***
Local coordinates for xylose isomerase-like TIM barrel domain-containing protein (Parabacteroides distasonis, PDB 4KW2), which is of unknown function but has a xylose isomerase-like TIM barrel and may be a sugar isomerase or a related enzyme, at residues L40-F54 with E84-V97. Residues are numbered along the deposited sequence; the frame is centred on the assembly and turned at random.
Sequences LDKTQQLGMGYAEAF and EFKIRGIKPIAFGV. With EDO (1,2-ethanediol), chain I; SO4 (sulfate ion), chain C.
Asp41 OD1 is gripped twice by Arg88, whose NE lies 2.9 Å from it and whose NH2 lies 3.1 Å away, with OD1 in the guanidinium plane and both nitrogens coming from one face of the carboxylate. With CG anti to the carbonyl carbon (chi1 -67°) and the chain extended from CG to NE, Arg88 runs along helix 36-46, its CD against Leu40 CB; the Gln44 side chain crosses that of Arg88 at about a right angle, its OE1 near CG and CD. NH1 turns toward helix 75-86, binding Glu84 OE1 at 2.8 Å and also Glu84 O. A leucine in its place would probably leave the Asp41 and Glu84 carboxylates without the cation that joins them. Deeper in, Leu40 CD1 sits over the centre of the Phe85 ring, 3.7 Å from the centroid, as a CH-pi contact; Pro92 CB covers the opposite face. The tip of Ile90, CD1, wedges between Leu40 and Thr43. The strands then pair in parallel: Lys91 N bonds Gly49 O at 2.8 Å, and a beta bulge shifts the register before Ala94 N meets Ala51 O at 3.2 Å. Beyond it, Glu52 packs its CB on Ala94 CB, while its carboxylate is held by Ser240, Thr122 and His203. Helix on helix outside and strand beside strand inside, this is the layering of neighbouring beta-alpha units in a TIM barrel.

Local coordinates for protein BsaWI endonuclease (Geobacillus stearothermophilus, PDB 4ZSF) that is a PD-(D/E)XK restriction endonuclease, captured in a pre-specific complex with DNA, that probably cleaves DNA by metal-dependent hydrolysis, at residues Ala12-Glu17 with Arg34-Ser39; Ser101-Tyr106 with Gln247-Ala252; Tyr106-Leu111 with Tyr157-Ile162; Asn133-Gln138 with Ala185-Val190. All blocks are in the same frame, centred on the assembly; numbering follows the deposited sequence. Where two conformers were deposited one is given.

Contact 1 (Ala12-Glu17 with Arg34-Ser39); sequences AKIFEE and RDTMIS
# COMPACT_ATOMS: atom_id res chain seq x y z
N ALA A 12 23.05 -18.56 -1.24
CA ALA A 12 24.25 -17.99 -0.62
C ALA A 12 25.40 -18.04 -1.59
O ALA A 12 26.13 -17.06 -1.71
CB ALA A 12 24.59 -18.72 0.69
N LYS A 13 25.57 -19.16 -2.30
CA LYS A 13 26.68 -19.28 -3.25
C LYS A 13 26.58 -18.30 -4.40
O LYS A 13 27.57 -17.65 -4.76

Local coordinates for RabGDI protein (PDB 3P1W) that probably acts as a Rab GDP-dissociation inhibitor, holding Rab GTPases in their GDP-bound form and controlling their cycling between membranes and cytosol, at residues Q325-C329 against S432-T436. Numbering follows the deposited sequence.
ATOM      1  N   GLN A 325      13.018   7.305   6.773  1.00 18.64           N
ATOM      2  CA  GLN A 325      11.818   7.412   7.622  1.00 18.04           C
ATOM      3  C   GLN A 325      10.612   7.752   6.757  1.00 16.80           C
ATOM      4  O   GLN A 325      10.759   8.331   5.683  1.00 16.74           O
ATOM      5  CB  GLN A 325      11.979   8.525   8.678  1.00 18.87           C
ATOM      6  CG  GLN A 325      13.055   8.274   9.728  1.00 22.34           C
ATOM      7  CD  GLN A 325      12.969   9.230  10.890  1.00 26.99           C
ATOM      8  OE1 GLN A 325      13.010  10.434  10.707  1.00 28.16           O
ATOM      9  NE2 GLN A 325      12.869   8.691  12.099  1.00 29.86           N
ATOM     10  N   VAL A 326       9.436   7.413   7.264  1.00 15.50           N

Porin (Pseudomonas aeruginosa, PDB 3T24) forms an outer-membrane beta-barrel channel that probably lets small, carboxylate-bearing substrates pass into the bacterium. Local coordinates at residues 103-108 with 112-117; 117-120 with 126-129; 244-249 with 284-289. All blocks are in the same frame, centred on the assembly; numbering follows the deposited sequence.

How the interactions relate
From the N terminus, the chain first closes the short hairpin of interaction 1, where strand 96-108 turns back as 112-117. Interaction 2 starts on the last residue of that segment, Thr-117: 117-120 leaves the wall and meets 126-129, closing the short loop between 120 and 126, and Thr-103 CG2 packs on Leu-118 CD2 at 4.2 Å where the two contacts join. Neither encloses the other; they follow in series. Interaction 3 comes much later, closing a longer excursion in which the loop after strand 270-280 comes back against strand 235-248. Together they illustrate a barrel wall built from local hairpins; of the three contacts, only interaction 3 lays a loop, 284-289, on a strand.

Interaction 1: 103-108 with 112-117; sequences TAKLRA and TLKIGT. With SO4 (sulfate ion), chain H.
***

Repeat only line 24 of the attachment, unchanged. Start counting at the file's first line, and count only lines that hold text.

ATOM      8  OE1 GLN A 325      13.010  10.434  10.707  1.00 28.16           O